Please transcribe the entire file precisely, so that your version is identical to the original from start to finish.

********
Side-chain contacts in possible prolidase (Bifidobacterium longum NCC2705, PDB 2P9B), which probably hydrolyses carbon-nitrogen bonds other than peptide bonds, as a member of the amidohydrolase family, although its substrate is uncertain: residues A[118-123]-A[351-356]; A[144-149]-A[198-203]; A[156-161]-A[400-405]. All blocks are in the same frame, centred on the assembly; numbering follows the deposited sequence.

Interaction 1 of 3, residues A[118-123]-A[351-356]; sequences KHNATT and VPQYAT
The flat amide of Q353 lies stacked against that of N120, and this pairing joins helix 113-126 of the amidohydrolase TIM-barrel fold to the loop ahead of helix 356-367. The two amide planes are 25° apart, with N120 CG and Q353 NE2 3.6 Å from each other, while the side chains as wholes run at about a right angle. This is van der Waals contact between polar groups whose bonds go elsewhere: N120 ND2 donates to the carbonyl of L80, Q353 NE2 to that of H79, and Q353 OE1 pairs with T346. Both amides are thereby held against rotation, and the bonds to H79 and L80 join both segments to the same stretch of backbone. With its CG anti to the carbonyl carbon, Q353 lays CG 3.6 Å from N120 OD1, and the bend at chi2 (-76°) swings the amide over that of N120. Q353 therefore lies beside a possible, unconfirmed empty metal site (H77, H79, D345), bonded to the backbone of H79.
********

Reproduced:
Side-chain contacts in possible prolidase (Bifidobacterium longum NCC2705, PDB 2P9B), which probably hydrolyses carbon-nitrogen bonds other than peptide bonds, as a member of the amidohydrolase family, although its substrate is uncertain: residues A[118-123]-A[351-356]; A[144-149]-A[198-203]; A[156-161]-A[400-405]. All blocks are in the same frame, centred on the assembly; numbering follows the deposited sequence.

Interaction 1 of 3, residues A[118-123]-A[351-356]; sequences KHNATT and VPQYAT
The flat amide of Q353 lies stacked against that of N120, and this pairing joins helix 113-126 of the amidohydrolase TIM-barrel fold to the loop ahead of helix 356-367. The two amide planes are 25° apart, with N120 CG and Q353 NE2 3.6 Å from each other, while the side chains as wholes run at about a right angle. This is van der Waals contact between polar groups whose bonds go elsewhere: N120 ND2 donates to the carbonyl of L80, Q353 NE2 to that of H79, and Q353 OE1 pairs with T346. Both amides are thereby held against rotation, and the bonds to H79 and L80 join both segments to the same stretch of backbone. With its CG anti to the carbonyl carbon, Q353 lays CG 3.6 Å from N120 OD1, and the bend at chi2 (-76°) swings the amide over that of N120. Q353 therefore lies beside a possible, unconfirmed empty metal site (H77, H79, D345), bonded to the backbone of H79.